Social: Twitter, Facebook, YouTube
Info: Wikipedia, Govtrack
Email: http://www.casey.senate.gov/contact
U.S. Senator Patrick "Pat" Toomey [R] (Next election is 2022)
248 Russell Senate Office Building, Washington DC 20510
Ph: 202-224-4254 Fx: 202-224-0284
United States Federal Building, 17 South Park Row, Suite B-120, Erie PA 16501
Ph: 814-453-3010 Fx: 814-455-9925
http://www.toomey.senate.gov/
  Social: Twitter, Facebook, YouTube
Info: Wikipedia, Govtrack
Email: https://www.toomey.senate.gov/contact/

Representative - District 5
https://www.govtrack.us/congress/members/PA
Glenn Thompson [R] (Next election is 2018)
U.S. House of Representatives, 124 Cannon HOB, Washington DC 20515
Ph: 202-225-5121 Fx: 202-225-5121
No local office
https://thompson.house.gov/
  Agriculture, Natural Resources, Education & Workforce
Email: https://thompson.house.gov/contact-me/email-me

Representative - District 3
https://www.govtrack.us/congress/members/PA
Mike Kelly [R] (Next election is 2018)
U.S. House of Representatives, 1707 Longworth HOB, Washington DC 20515
Ph: 202-2225-5406 Fx: 202-225-3103
Local office: 208 E Bayfront Parkway, Suite 102, Erie PA 16507
http://kelly.house.gov/
  Email: https://kelly.house.gov/contact-me/email-me

In "Forming Consciences for Faithful Citizenship", the U.S. Catholic Bishops urge all Catholics to make their voices heard in the public square. You can communicate with your elected officials by writing (letters or emails), making phone calls, and visiting them. The following information is condensed from http://www.usccb.org/issues-and-action/faithful-citizenship/parishes-and-schools/upload/Contacting-Your-Elected-Officials-bulletin-insert.pdf

Writing

A thoughtful, personal letter that provides a clear and forceful argument can be a powerful form of communication with your elected officials. Follow these tips when writing letters.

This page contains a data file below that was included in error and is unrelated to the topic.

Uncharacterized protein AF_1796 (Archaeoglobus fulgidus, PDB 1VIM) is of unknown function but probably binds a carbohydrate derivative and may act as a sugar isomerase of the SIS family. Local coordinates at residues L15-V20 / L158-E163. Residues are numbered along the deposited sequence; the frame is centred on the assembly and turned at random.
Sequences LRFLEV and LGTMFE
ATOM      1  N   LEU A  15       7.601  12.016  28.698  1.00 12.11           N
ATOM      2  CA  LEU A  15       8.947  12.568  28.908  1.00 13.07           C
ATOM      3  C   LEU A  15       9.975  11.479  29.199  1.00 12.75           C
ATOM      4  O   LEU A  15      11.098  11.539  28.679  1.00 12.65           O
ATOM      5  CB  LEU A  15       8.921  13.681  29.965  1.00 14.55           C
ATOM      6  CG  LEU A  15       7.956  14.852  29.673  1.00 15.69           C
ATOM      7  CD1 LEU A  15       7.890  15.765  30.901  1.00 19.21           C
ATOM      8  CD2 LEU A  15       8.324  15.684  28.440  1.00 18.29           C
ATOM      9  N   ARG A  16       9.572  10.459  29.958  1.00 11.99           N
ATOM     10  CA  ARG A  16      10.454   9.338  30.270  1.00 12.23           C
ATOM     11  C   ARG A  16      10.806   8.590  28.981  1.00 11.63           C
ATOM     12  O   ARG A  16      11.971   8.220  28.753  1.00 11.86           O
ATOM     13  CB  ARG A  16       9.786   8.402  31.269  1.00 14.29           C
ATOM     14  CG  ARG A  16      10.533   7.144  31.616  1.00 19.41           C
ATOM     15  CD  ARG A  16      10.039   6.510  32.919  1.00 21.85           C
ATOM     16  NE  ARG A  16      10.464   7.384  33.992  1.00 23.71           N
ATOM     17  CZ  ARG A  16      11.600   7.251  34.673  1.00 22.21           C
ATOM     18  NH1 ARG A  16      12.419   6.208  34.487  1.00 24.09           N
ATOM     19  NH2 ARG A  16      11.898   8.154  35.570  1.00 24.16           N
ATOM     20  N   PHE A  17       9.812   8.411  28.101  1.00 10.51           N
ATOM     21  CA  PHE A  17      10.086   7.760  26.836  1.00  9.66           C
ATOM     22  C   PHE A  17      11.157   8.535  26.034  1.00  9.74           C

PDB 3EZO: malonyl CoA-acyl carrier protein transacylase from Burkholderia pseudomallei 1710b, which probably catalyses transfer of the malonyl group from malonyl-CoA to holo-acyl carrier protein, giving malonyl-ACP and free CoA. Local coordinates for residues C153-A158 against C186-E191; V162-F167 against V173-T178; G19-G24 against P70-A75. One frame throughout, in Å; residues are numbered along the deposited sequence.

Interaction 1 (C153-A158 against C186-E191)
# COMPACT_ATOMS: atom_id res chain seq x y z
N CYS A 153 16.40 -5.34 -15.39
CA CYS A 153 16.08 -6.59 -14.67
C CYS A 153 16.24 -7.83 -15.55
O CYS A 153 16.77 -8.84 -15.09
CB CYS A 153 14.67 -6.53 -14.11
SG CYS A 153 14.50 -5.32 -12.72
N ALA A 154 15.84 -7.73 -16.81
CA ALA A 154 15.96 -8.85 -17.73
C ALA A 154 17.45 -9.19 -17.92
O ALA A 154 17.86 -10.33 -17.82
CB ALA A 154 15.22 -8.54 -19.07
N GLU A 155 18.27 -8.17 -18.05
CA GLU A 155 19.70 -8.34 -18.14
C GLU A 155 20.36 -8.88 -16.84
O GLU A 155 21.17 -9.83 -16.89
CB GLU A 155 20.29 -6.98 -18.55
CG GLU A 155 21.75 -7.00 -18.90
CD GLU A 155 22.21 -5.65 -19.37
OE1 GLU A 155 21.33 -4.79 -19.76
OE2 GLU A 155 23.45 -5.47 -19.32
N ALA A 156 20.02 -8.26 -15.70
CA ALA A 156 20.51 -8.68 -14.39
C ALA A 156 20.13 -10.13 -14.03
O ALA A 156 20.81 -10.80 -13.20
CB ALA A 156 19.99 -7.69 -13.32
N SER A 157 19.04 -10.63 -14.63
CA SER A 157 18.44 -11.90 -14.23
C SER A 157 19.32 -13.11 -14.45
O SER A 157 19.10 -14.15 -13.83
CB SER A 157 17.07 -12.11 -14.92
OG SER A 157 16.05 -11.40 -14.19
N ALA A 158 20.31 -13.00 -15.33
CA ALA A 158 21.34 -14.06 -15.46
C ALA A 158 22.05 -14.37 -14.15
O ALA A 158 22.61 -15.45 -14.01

• Include a clear title that summarizes the exact action you are requesting

  • State your request and summarize your reasons

  • Provide support for your arguments and state why you personally care

  • Conclude by re-stating what you want them to do and thanking them for their time

  • You may also consider sending a FAX or a web form. Visit usccb.org to access form and for more tips.

Making Phone Calls

Normally the best time to telephone is when you want them to take immediate action and there isn't enough time for an email or visit. Here are some tips on what to say on the phone.
  • Ask to speak to the legislative aide who handles your particular issue

  • Mention the issue and how you want your legislator to act

  • Be concise. Address the key issue with a few brief supporting points

  • Identify yourself, hometown, and phone so the legislator can be sure you are a constituent

  • Ask for a commitment to a course of action, and ask the aide to repeat your request back

Making a Visit

Taking the time to visit your elected officials can send a powerful message about what you care about as a constituent. Here are some tips for your visit.

Before the visit:

  • Research your legislator's voting records, committee assignments, and positions

  • Visit website for information about how to schedule your visit

  • Prepare background information about the issues on which you are advocating

During the visit:

  • Introduce yourself and give an overview of what you want to discuss

  • Present the issues, background information, and human interest stories

  • Conclude by asking for some concrete action and ask for a commitment to your specific request

After the visit:

  • Write a thank you letter or email in which you summarize the discussion

  • Follow-up on any commitments you made during the visit